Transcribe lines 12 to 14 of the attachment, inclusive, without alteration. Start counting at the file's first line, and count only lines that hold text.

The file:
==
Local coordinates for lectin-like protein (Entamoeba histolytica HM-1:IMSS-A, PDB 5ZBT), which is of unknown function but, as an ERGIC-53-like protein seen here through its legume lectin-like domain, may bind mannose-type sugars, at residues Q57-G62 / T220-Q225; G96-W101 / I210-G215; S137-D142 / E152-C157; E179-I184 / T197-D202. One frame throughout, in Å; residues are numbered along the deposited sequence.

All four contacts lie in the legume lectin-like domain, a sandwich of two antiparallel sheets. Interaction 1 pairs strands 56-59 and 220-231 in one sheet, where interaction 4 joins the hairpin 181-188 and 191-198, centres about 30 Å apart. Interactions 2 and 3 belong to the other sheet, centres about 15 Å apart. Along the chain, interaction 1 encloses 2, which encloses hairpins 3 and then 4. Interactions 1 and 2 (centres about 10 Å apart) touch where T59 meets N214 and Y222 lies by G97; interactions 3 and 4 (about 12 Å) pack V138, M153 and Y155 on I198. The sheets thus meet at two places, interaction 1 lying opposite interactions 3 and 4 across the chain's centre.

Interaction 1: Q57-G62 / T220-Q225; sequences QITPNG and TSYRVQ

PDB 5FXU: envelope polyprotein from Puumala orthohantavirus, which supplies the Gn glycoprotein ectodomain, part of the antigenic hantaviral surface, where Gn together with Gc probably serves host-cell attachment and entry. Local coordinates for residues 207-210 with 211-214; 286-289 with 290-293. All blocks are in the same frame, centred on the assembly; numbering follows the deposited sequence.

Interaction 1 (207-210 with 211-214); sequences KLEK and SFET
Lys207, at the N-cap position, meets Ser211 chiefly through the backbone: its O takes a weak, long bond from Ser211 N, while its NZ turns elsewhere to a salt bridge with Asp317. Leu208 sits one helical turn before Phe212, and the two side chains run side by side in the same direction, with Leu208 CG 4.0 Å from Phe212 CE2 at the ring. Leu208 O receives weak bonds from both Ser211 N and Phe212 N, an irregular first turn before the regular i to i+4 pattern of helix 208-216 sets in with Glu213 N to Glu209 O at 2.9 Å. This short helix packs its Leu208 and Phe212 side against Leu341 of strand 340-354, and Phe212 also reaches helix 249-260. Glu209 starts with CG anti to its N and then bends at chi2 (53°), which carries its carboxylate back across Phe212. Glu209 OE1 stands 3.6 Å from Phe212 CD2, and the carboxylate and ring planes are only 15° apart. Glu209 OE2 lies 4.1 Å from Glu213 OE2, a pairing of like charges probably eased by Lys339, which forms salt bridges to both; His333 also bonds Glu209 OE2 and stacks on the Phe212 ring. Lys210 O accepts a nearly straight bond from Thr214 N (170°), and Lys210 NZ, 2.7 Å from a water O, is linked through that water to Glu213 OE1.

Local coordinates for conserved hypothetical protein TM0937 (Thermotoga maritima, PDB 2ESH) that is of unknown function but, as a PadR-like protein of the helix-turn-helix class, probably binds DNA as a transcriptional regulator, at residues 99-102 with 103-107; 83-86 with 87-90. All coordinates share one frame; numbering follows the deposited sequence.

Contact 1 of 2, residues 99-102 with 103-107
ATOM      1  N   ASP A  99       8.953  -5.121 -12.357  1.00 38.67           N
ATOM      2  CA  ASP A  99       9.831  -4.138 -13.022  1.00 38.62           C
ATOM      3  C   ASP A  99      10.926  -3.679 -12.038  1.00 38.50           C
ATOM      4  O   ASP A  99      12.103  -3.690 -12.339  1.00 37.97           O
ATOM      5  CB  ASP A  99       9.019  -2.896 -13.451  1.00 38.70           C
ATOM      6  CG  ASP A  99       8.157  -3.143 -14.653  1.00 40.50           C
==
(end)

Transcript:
ATOM      4  O   ASP A  99      12.103  -3.690 -12.339  1.00 37.97           O
ATOM      5  CB  ASP A  99       9.019  -2.896 -13.451  1.00 38.70           C
ATOM      6  CG  ASP A  99       8.157  -3.143 -14.653  1.00 40.50           C